Initial Professional Standards for Assessment
Context and Rationale
Lecturers review current evidence based practice and pedagogical research to develop assessment strategies. Lecturers assess learners to support and enable progression in learning, to affirm learners' achievement as an integral and essential aspect of the learning and teaching process and to provide evidence for certification claims. They use formative and summative assessment strategies, design and select assessment instruments, make judgements on the evidence presented and provide constructive feedback on learners' progress. Lecturers operate within the confines of the internal and external assessment environment and, therefore, must adhere to compliance regulations. Lecturers assess in a range of environments including classrooms, workshops, flexible learning centres, online, social media, outdoor environments and in the workplace. Lecturers may adopt holistic approaches to assessment which can be used as evidence from more than one outcome.
The lecturer should be able to:
- Devise suitable assessment strategies based on a critical understanding of the principles, purposes, means and terminology of assessment.
- Design, produce and use a range of assessment instruments taking account of individual learners' needs.
- Evaluate and justify a range of assessment instruments having taken account of individual learners' needs.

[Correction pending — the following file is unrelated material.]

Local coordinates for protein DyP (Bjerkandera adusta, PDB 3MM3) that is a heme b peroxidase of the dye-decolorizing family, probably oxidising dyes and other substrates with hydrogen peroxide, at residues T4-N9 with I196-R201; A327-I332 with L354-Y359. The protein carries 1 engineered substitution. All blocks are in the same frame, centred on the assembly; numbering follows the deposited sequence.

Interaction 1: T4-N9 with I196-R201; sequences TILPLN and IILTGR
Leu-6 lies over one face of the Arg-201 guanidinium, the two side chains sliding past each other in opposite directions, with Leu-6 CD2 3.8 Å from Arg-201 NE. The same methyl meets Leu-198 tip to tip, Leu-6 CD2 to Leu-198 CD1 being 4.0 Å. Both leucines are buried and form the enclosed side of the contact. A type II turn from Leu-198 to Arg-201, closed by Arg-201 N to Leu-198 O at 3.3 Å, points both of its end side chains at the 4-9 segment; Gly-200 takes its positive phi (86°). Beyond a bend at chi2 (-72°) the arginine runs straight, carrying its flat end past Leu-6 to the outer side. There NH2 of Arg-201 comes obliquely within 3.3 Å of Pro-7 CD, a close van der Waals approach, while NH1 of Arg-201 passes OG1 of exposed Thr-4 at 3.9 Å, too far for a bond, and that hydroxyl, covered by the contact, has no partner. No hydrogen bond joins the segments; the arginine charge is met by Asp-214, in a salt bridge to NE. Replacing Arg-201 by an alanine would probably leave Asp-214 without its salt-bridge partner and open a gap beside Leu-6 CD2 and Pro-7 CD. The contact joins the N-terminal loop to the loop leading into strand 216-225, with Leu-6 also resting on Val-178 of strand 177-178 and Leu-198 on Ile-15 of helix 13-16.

- Measure and record progress and attainment of learners.
- Use assessment feedback to and from learners to inform practice and promote learning.
- Use performance indicators to inform the evaluation of learning and teaching.
- Comply with internal and external policies and procedures for assessment and verification.
- assessment for learning; assessment as learning (motivation); assessment of learning including for certification
- principles of currency, validity, reliability, practicability, accessibility and fairness in assessment
- formative and summative; peer and self; formal and informal; continuous and terminal; internal and external assessment
- assessment methods, e.g. assignment, case study, performance, portfolio, practical activity, project and test (or question paper) of knowledge and understanding
- norm-referenced, grade-related criteria, criterion-referenced, self-referenced, folio based and diagnostic assessment
- legal considerations, e.g. health and safety, equality, copyright and data protection
- local and national Government initiatives
- policies, procedures and standards of awarding bodies, colleges and other relevant agencies, e.g. schools, in relation to assessment, re-assessment, appeals, alternative assessment arrangements and plagiarism
- timing of, and conditions for, assessment including holistic approaches and the integration of assessment
- criteria for evaluation and selection of assessment instruments, e.g. variety, good practice, performance indicators, own skill set and e-assessment
- adaptation of assessment instruments to meet learners' diverse needs, e.g. sensory impairment, dyslexia
- literacy and language issues which impact on assessment including aspects of numeracy
- appropriate use of assessment instrument choices for students and consideration of peer assessment, partnership learning and levels of support
- the development and use of ICT, e-learning and assessment technologies
- transparency and use of criteria, marking, marking schemes and sample solutions to measure learning
- oral and written feedback to learners
- reporting to other agencies, e.g. employers, schools
- record keeping: checklists and schedules, attainment records
- moderation/verification: awarding body requirements, sampling criteria, documentation
- approaches to evaluate and record wider achievement.